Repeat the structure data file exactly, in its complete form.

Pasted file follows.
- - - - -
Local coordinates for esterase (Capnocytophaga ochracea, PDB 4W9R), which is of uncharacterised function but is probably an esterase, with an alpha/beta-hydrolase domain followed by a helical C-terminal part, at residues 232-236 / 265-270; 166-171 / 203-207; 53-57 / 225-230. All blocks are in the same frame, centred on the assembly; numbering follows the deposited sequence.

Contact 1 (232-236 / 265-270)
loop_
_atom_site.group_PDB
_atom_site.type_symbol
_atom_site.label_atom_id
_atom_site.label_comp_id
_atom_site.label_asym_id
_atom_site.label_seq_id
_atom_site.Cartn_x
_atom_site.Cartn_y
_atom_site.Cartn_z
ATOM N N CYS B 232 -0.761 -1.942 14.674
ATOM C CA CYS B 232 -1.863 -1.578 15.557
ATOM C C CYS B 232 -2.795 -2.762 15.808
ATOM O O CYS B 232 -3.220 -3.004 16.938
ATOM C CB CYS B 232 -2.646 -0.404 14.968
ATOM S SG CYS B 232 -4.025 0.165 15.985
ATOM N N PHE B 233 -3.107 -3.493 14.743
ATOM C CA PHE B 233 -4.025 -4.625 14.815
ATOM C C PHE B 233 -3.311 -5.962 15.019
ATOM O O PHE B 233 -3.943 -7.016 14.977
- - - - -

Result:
Local coordinates for esterase (Capnocytophaga ochracea, PDB 4W9R), which is of uncharacterised function but is probably an esterase, with an alpha/beta-hydrolase domain followed by a helical C-terminal part, at residues 232-236 / 265-270; 166-171 / 203-207; 53-57 / 225-230. All blocks are in the same frame, centred on the assembly; numbering follows the deposited sequence.

Contact 1 (232-236 / 265-270)
loop_
_atom_site.group_PDB
_atom_site.type_symbol
_atom_site.label_atom_id
_atom_site.label_comp_id
_atom_site.label_asym_id
_atom_site.label_seq_id
_atom_site.Cartn_x
_atom_site.Cartn_y
_atom_site.Cartn_z
ATOM N N CYS B 232 -0.761 -1.942 14.674
ATOM C CA CYS B 232 -1.863 -1.578 15.557
ATOM C C CYS B 232 -2.795 -2.762 15.808
ATOM O O CYS B 232 -3.220 -3.004 16.938
ATOM C CB CYS B 232 -2.646 -0.404 14.968
ATOM S SG CYS B 232 -4.025 0.165 15.985
ATOM N N PHE B 233 -3.107 -3.493 14.743
ATOM C CA PHE B 233 -4.025 -4.625 14.815
ATOM C C PHE B 233 -3.311 -5.962 15.019
ATOM O O PHE B 233 -3.943 -7.016 14.977